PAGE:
Sudan, once Egypt’s hydropolitical ally in the Basin, may yet easily become the biggest challenge to the current hydropolitical regime (Cascão 2009). In 2001, a strong new water institution – the Dams Implementation Unit (DIU) was initiated in Sudan. It is a separate entity from the Ministry of Irrigation and Water Resources (MIWR), and supervised directly by President Bashir himself and a selective “High Political Committee”. This Unit appears to have privileged relations with China, the Gulf states, international consultants and construction companies. It is not clear whether Egyptian government can have the same power of leverage over the DIU as was exercised over the MIWR (Cascão 2009). Now, what makes the situation more complicated is the extremely unstable political environment in Sudan. Intranational tension is building up recently over the January Referendum, which is an item settled in peace accord in 2005 after 21 years of civil war between the Muslim north and the Christian and animist south. According to January Referendum, the southerners are going to vote whether to remain united with northern Sudan or form an independent country on January 9, 2011. (Varner 2010)

3.2  Agriculture and Hydropower Economy in Nile River Basin

The Nile south of Aswan is one of the least developed rivers in the world. It has numerous opportunities for developments that would alleviate poverty and promote economic development. As seen from Table 1 below, other than Egypt, all other nine riparian countries have enormous potential for irrigation and hydropower development (Swain 2002).

Table 4 Irrigation and Hydropower Potential of Nile Basin Countries

By building Aswan High Dam, Egypt obtained a lot of economic benefits over the last four decades. The High Dam saved Egypt from devastating floods, which resulted in loss of summer harvests, damage to infrastructure, and loss of life. Egypt was able to reclaim about 4.8 million square meters of arable land to increase rice and sugar cane production substantially. Moreover, the Aswan High Dam generates an average of 8 billion kWh for industry and the electrification of all towns and villages in Egypt. Finally, the Dam also facilitates navigation up and down the Nile all year round. The overall economic benefits of Aswan High Dam to Egypt is estimated to be EGP 7.1 billion per year (equivalent to USD 1.2 billion per year), which is about 2.7% of GDP in 1997 (Strzepek 2007). Since the late 1990s, three major horizontal expansion projects have been carried out: the West Delta Irrigation Project, the North Sinai Agriculture Development Project, and the South Valley / Toshka Development Project, all of which aim to reclaim thousands of hectares of land. Despite of some groundwater utilization and recycling efforts, immense amount of water would be taken from the Nile. This is comprehended by other riparian countries in the Basin as an Egypt’s attempt to put more facts on the ground to cement its “historic rights” to the Nile water (Cascão 2009).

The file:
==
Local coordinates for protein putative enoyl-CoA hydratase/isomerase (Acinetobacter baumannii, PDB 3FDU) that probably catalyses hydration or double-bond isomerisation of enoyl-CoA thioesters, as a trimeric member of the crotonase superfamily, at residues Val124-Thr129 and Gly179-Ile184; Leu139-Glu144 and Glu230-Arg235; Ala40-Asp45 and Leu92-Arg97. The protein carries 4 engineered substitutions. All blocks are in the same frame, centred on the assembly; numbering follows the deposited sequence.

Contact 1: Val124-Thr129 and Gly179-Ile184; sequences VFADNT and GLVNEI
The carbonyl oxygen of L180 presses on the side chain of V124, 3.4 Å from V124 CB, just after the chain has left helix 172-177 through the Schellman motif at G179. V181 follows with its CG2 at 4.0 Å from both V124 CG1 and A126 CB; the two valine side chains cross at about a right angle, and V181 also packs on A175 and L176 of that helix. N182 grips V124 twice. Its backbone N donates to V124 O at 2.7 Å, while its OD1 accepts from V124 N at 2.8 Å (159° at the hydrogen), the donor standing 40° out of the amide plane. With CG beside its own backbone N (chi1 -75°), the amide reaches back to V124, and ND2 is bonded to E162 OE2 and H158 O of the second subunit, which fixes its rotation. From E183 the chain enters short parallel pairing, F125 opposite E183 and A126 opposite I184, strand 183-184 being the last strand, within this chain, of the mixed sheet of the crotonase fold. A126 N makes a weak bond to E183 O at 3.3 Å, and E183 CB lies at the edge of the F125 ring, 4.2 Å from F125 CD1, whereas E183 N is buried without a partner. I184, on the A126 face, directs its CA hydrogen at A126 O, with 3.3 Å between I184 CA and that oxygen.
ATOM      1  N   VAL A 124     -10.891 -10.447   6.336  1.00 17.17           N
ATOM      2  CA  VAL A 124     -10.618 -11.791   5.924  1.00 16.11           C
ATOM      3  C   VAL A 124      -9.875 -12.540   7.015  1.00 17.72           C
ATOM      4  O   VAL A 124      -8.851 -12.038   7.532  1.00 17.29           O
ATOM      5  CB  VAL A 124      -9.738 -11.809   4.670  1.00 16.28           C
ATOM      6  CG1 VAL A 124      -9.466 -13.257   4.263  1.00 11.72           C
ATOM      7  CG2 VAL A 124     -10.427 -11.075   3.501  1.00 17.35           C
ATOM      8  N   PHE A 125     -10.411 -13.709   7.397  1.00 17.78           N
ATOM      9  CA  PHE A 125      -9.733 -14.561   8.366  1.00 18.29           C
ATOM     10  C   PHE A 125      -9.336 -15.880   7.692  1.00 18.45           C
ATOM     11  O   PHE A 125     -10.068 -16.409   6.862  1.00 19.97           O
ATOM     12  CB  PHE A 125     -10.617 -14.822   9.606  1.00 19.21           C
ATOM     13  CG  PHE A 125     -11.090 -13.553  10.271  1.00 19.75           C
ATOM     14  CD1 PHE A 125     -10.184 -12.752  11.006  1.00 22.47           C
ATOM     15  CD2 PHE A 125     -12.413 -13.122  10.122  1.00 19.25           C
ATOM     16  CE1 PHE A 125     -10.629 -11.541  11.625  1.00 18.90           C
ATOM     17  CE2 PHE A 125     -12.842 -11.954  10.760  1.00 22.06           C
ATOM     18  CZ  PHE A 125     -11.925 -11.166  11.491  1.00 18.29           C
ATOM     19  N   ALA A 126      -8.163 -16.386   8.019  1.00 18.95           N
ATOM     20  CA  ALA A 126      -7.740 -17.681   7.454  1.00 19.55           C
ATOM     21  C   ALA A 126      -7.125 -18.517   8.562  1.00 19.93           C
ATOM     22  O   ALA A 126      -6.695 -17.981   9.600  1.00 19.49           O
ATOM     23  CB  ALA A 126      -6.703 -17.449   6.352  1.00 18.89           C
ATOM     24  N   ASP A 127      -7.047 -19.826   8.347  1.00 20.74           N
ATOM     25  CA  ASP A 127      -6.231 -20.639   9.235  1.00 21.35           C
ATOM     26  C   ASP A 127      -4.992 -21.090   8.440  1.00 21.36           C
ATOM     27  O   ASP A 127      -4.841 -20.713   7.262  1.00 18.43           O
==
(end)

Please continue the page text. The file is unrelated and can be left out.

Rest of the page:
Sudan did not have much capacity to utilize its allocated 18.5 BCM/yr Nile water before 1990s. The unclaimed water had been taken by Egypt for granted. However, as mentioned above, Sudan has started a strong water institution and created coherent water policies. The 2005 Peace Accord made a favorable environment for foreign investments, especially on oil exploitation – mainly by Chinese companies. Sudan was able to develop its economy in the past several years. Two major projects was built under the support of China and Gulf states. The first was the large-scale Merowe Dam Project completed in 2009 and the second is the ongoing heightening of the old Roseires Dam, started at the end of 2008. These projects did exceed the 18.5 BCM/yr allocation, but generated high level of concerns in Egypt. However, the future of Sudan is very uncertain. If the Civil War resumed after the January Referendum, any discussion of economic benefits of Nile water utilization would be meaningless.

Being the “water tower” of Africa contributing 85% of Nile’s water, Ethiopia has the largest potential of irrigation and hydropower development in Nile Basin, but only 1% of its water resources have been utilized so far. A growing food deficit, rising population, and frequent drought conditions require Ethiop’s development of its untapped irrigable land and hydropower potential.

Ethiopia’s poverty striking economy is based heavily on agriculture, which accounts for about 45% of GDP, and 85% of total employment. However, the limitations of the status quo water treaties have left Ethiopia over-dependent on rain-fed agriculture, which is vulnerable to drought and flood. In addition, up to 2009, less than 10% of Ethiopia had access of electricity and the country was troubled by frequent power outages. To overcome this situation, the country has embarked on an aggressive dam plan. The Five-Year Plan announced early this year includes a lofty goal of increasing power capacity from 2 GW to 10 GW in five years. Some of these dams have irrigation function. With that pace of development (called “hydro boom” by some media), Ethiopia would not be able to domestically absorb as much as generated, reinforcing the need for securing energy trade contracts with neighboring countries prior to extensive development.

Ethiopia needs huge amount of funding to build and operate these planned dams. Construction and operation cost itself is substantial, while resettlement and environmental costs add on the burden. Among the poorest countries in the world, Ethiopia relies heavily on international support. However, Egypt has been pressuring international institutions not to assist Ethiopia in carrying out development projects in the Nile Basin. It hampers Ethiopia’s access to funding, which is likely to slow down the dam building program.